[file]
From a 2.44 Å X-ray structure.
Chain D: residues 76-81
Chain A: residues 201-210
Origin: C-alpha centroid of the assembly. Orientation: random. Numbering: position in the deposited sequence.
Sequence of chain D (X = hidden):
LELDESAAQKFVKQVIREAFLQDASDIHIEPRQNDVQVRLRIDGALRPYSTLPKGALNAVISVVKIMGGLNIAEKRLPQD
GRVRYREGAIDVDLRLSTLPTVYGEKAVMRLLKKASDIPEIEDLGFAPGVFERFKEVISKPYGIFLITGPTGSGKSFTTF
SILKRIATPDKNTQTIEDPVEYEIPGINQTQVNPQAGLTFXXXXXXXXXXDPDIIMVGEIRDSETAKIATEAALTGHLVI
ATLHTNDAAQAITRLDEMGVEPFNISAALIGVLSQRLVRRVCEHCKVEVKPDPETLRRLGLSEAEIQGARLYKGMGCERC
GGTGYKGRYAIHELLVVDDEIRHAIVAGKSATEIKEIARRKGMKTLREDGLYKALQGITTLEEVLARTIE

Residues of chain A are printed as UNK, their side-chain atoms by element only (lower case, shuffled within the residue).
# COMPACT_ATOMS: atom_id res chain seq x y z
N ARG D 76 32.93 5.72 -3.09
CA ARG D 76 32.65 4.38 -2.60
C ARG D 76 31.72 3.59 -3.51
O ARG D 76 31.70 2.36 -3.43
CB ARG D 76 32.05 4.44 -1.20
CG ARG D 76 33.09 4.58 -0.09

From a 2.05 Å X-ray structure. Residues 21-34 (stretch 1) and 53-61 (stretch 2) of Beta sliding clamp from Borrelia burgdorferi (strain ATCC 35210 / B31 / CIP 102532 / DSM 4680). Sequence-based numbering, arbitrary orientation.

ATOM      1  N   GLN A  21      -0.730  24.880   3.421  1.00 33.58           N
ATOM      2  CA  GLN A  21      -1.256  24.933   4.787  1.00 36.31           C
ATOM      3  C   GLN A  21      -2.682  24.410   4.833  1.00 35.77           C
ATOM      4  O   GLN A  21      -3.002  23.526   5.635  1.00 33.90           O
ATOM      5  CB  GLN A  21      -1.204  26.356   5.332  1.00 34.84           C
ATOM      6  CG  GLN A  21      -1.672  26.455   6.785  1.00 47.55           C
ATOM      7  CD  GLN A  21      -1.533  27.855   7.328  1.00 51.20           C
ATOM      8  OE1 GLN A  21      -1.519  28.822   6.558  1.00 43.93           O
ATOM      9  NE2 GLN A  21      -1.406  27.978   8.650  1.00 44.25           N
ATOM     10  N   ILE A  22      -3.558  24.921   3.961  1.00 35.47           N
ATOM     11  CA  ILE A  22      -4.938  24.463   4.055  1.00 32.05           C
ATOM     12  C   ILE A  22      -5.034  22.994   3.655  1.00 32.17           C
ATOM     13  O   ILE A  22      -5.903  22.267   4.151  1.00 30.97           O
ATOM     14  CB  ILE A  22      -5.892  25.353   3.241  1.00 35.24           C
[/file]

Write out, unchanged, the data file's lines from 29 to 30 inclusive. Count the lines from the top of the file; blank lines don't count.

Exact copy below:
ATOM     10  N   ILE A  22      -3.558  24.921   3.961  1.00 35.47           N
ATOM     11  CA  ILE A  22      -4.938  24.463   4.055  1.00 32.05           C